By The Other Guy | April 28, 2020
Luigi (Lou) Volpe was born on July 27, 1901, in the Campania region of Italy. The family entered the U.S. in 1913 and first resided in Wilmerding. He gained derivative citizenship through his father Ignazio in 1906.
He resided for years at 1017 Taylor Street, East McKeesport, PA. He and his brother Joe also partnered in a residence down at 12850 Maple Road, in Keystone Point (North Miami), Florida, which they both often used as a winter retreat.
He was also known to frequent the thermal baths at Buckstaff Bathhouse, Hot Springs, Arkansas, in the company of other top Pittsburgh hoodlums.
Volpe is recorded as first marrying a Catherine Bosch. They had three children together (including a son his named after his deceased brother John) before she died very early into the marriage. He later married Leona – better known as “Lee” (nee Cioncoli) with whom he would live the rest of his life with.
Side Note: In fact, Lou Volpe was married three times. His first two wives died of health problems, cancer and MS.
Volpe usually drove a late model four-door Cadillac, always favoring the color blue.
Known hangouts of Lou Volpe included the Adrilee Motor Motel on Route 30, and the Holiday House in Monroeville.
Volpe came from a large family. Lou was one of eight brothers, five of whom were in the bootleg rackets, three of whom were killed in early underworld strife in Pittsburgh in 1933. John, Jimmy and Arthur Volpe were ambushed and slain in the Roma Restaurant and Cafe they operated on Wylie Street in the Hill District, a heavily populated Little Italy where the brothers were revered by the community.
John Volpe, nicknamed “Prince Johnny” had also been an area councilman able to control the Italian voting bloc which gave the Volpe Gang pivotal control in their bootlegging and Italian lottery rackets.
They were set up and betrayed after an agreed upon truce was negotiated by the newly formed national “Commission” between the Napolitani born Volpes and their previous adversary, Siciliano born Giovanni (John) Bazzano Sr., who was also a powerful and recognized mafia leader in their area.
Bazzano ended up breaking that truce agreement, sending a hit team after the Volpe brothers, who slaughtered the three…but John Bazzano would pay.
Invited to New York City for an important meeting of the national Commission shortly after the Volpe slayings, Bazzano was set upon by all the bosses in that meeting room. He was massacred – beaten, bludgeoned, stabbed over twenty times with ice picks, with his tongue cut out for having lied to his fellow mafiosi. His trussed-up corpse was found in a burlap sack discarded on a deserted street in New York’s Brooklyn section.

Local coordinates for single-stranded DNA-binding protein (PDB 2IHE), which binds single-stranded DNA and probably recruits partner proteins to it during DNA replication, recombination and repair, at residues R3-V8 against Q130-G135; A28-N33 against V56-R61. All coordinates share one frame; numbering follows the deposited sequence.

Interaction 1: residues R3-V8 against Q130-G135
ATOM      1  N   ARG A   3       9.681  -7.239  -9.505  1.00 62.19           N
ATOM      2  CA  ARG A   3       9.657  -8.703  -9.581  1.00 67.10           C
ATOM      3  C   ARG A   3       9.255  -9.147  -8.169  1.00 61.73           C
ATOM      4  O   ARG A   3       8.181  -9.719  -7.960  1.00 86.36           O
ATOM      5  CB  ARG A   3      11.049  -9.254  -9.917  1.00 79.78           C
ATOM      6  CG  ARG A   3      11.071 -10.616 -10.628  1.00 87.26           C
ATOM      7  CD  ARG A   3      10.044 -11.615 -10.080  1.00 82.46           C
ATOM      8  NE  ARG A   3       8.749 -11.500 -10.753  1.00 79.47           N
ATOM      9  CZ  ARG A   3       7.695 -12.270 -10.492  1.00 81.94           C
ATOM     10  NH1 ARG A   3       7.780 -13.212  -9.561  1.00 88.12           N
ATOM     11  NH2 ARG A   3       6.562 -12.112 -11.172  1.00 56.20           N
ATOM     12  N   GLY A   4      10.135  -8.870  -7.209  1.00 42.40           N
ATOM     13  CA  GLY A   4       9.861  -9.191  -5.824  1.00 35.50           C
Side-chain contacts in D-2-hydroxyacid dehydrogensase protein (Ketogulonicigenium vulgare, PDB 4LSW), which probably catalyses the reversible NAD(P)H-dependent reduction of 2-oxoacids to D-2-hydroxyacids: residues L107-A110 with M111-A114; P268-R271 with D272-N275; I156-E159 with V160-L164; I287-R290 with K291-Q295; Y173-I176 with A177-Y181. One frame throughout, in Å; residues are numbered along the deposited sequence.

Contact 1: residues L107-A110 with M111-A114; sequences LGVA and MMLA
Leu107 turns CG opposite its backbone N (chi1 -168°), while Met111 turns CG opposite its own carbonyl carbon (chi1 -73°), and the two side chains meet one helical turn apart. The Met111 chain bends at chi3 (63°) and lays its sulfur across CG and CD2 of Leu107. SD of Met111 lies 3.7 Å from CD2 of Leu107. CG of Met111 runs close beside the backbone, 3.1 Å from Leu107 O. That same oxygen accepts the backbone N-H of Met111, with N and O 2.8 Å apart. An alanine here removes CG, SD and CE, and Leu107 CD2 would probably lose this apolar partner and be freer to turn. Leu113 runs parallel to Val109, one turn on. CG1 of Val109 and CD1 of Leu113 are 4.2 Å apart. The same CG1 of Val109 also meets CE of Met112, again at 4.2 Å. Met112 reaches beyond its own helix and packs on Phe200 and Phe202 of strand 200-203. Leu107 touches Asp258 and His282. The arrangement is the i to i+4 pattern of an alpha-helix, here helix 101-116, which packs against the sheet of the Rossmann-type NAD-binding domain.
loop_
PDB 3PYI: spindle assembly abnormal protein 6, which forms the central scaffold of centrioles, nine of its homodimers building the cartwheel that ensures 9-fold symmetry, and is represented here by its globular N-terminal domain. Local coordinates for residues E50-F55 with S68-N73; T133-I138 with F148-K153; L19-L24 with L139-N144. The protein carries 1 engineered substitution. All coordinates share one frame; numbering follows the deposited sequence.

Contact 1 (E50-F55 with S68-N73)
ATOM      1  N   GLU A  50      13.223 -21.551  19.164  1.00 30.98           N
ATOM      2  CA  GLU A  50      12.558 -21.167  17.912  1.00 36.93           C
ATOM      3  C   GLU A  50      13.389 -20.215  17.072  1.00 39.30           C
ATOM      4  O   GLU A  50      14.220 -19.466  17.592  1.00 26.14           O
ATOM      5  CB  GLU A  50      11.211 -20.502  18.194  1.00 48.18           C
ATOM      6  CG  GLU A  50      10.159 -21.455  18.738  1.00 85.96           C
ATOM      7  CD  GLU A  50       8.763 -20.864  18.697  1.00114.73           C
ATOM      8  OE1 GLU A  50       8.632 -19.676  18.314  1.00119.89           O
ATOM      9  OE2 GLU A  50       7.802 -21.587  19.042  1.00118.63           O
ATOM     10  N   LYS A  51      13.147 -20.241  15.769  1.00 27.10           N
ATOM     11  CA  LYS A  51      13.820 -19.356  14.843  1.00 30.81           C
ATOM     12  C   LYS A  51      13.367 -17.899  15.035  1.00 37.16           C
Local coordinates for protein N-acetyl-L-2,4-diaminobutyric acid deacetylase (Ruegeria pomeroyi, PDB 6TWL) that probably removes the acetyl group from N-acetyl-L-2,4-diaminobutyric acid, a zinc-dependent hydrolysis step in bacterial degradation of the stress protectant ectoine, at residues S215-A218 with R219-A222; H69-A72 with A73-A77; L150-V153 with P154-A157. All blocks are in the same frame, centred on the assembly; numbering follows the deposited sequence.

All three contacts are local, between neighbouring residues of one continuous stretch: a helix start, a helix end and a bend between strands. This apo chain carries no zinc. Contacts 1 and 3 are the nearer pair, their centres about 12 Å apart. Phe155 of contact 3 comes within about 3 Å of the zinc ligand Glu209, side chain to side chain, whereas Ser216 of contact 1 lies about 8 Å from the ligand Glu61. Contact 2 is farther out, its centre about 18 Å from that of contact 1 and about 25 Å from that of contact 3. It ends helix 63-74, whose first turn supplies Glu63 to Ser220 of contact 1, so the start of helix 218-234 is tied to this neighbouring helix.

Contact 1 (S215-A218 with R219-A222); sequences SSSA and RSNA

It is interesting to note that in later years Bazzano’s namesake son John Jr., would rise to also become a member and ultimately a “caporegime” in the Pittsburgh Family, working side by side with Lou and his brother Joe…I wonder how the surviving Volpe brothers felt about that?
Side Note: Aside from other top mafia bosses, NYC Luciano underboss Vito Genovese (a staunch Napolitani and supporter of his brethren) was probably instrumental in lobbying for the murder of Bazzano. Years later he helped install fellow Napolitano Francesco Amato to become Pittsburgh’s boss.
Lou Volpe was part of that notorious “Volpe Gang”. Formed by the brothers who for a time, until their assassination, dominated the alcohol and lottery rackets in the Little Italy section of Pittsburgh.
Because of the Volpe Family’s rich history in the city’s underworld, Lou and his brother Joe were quickly accepted and absorbed into what would eventually become known as the LaRocca Family of LCN. Starting as a soldier, his talent was quickly recognized and he soon rose to a “capo di decina” status in their borgata.
Volpe essentially ran his own mini mafia Family or “regime” in the designated section of Wilmerding-Turtle Creek Valley and its outer neighborhoods. His territory was said to encompass Pitcairn, East Pittsburgh, Eden Park, and Fair Oaks.
The Volpe crew was equal but separate from several other semi-independent mafia crews in the city all under the resident mafia borgata. All were subservient to the overall recognized “Capo” over all Pittsburgh – Sebastian John LaRocca.
As his second in command, Volpe picked his brother Joseph. And directly under the Volpes was a highly trusted veteran soldier and lifelong friend by the name of Joe Sica. These three would govern their faction. Joseph Rosa Sr. was also a listed soldier in the crew.
In fact, various informants and FBI surveillance records indicated that often times when high-level hierarchy meetings were set, Lou would often designate Joe Sica to act in his stead. It is suspected that Sica may have actually been “acting capo” of the regime and not Lou’s brother Joe Volpe as originally thought.
Side Note: I make this distinction because although at face value one could say that’s how all Cosa Nostra Families in the country are structured, it was very different in Pittsburgh. The difference lay in the mindset and actual logistics of those “regimes”.
Boss John LaRocca maintained only loose oversight of his regime capos. They were each trusted and allowed to operate as they wished, without LaRocca breathing down their necks requiring they each toe the line, so to speak. Each capo ran his regime like a mini fiefdom… the “czar” of their own clearly delineated territory. It was a very unique arrangement, to say the least.
The bottom line? It worked like a charm to everyone’s benefit for decades. They all made a ton of money.